A license plate reader is seen mounted on the trunk of a Metropolotian Police Department car in Washington. It records license plates and rapidly checks a database of stolen or wanted cars. In Northern Virginia, police have ignored an attorney general’s opinion regarding the images that are collected. (Paul J. Richards/AFP/Getty Images)

A state delegate from Prince William County filed legislation Friday that would formally prohibit Virginia law enforcement agencies from storing license plate information in databases if it is not directly linked to a criminal or terrorism investigation.

The bill by Del. Richard L. Anderson (R-Prince William) seeks to codify an advisory opinion issued last year by then-Attorney General Ken Cuccinelli II, who said that the state’s “Data Act” prohibited keeping data from license plate readers unless it was “clearly established in advance” to be related to criminal activity.

The Washington Post reported Friday that after Cuccinelli issued his opinion last February, all of the major police departments in Northern Virginia consulted with their attorneys and decided to continue keeping the data. In Alexandria, the data are kept for two years; in Fairfax and Loudoun counties, one year; and in Prince William and Arlington counties, six months.

License plate readers, mounted on the back of police cruisers, can snap dozens of photos per minute of license plates and then check the numbers against a “hot list” of stolen cars and people wanted or missing. Police nationwide and locally use them daily, driving through neighborhoods and parking lots in hopes of solving crimes.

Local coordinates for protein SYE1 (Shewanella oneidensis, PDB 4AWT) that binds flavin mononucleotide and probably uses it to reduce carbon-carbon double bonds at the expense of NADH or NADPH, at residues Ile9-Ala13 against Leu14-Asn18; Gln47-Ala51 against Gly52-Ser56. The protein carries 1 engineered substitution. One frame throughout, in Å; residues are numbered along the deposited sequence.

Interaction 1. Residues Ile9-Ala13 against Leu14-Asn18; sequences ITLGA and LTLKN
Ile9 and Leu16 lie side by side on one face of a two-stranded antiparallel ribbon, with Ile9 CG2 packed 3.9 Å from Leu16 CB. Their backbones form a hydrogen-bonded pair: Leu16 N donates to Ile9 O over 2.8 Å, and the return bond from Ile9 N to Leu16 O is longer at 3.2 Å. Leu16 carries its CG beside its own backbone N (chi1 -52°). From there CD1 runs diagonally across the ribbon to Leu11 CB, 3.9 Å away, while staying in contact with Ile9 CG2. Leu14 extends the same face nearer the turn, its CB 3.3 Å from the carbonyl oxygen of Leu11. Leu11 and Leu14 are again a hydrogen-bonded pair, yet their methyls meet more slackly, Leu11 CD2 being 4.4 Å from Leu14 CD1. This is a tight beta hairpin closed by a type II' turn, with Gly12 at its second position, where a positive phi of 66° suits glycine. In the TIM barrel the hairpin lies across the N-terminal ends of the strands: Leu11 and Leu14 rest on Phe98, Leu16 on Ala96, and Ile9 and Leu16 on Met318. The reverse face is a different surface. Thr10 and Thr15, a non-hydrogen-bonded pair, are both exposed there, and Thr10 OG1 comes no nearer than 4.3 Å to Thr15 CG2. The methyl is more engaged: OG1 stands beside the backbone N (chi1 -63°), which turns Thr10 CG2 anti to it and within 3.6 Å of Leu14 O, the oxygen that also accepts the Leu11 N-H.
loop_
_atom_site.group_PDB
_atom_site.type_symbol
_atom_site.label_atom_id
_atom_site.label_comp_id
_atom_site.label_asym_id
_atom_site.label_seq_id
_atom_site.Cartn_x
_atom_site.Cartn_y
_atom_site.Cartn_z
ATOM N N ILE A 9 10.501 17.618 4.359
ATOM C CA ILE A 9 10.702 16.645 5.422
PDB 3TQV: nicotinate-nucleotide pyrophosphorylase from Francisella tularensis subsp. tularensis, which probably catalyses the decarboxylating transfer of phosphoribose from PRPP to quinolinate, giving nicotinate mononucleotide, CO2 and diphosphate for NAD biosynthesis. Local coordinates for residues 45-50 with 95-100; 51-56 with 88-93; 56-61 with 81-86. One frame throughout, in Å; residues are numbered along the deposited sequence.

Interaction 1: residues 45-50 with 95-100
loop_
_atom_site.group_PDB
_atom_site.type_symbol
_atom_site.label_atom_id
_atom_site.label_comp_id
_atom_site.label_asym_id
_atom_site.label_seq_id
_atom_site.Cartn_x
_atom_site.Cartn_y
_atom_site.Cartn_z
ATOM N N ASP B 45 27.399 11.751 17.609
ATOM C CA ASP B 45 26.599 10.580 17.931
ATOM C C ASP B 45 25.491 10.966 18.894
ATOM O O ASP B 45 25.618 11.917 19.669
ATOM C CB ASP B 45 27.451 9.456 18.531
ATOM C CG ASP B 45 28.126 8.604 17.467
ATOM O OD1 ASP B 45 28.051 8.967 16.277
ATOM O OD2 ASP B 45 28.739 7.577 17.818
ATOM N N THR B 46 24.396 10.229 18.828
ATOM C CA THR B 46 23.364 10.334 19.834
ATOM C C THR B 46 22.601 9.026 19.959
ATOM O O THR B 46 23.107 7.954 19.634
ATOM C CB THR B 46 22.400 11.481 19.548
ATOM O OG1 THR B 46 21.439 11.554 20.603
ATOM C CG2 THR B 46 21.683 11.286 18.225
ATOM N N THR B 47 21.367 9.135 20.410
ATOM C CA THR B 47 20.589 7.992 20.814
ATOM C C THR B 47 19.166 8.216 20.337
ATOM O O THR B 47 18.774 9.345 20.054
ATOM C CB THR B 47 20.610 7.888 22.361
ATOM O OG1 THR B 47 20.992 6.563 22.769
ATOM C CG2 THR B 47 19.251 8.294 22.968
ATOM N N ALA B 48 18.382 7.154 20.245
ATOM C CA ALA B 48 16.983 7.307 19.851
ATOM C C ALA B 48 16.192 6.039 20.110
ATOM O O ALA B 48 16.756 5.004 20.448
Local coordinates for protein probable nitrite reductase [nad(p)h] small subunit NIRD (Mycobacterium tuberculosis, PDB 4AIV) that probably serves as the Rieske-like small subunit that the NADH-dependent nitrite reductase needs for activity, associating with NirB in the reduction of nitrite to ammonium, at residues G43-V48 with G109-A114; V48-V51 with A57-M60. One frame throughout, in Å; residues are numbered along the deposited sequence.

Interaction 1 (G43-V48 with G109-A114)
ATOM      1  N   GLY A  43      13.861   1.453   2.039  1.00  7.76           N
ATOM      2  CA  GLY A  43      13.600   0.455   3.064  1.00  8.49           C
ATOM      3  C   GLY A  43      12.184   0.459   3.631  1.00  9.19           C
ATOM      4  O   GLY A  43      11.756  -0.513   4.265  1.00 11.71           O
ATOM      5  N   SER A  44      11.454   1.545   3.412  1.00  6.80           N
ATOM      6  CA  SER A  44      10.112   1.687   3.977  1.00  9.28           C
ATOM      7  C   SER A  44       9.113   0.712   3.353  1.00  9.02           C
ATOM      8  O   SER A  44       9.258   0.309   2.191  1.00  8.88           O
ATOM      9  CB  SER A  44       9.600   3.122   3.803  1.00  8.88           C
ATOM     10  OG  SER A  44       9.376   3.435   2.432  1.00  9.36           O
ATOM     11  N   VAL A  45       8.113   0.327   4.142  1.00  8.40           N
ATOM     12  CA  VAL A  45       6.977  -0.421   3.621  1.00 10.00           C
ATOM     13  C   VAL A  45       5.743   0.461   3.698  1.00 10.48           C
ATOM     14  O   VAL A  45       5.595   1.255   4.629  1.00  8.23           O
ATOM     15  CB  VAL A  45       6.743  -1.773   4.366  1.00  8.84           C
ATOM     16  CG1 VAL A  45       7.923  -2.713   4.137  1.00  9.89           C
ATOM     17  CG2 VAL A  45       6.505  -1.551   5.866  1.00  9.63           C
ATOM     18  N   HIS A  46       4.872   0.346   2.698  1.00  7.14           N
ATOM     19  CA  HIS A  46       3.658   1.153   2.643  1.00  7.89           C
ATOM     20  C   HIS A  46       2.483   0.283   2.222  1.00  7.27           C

But the readers create vast amounts of data with the time, date and exact location of every license plate snapped. Civil liberties activists argue that this enables the government to track people’s movements. Police say they can use the data to investigate crimes which aren’t reported or discovered immediately or to connect the pieces in a series of offenses by reviewing vehicles at the scene of earlier crimes.

Do they have your photo?

In 26 states, police often can find out who you are based on your facial image, even if you've never been arrested for any crime.

Anderson said he filed the bill “to protect people’s civil liberties. I’m all for letting law enforcement do their job, but I just don’t think storing this data . . . necessarily enhances their capacity.”

Anderson’s bill would amend Virginia Title 2.2-3800 to include “vehicle license plate number” in the definition of “personal information” and add a section that says police agencies “shall not use any technology to collect or maintain personal information in a passive manner where such data is of unknown relevance and is not intended for prompt evaluation.”

A spokeswoman for the Virginia Association of Chiefs of Police, which supports the database practice, did not respond to a request for comment. An aide to state Sen. J. Chapman “Chap” Petersen (D-Fairfax) said he will file a companion bill in the Senate next week.

The bill also amends Title 52-48, which creates the Virginia Fusion Intelligence Center — an anti-terrorism law enforcement cooperative — to prohibit gathering “personal information collected without a warrant.”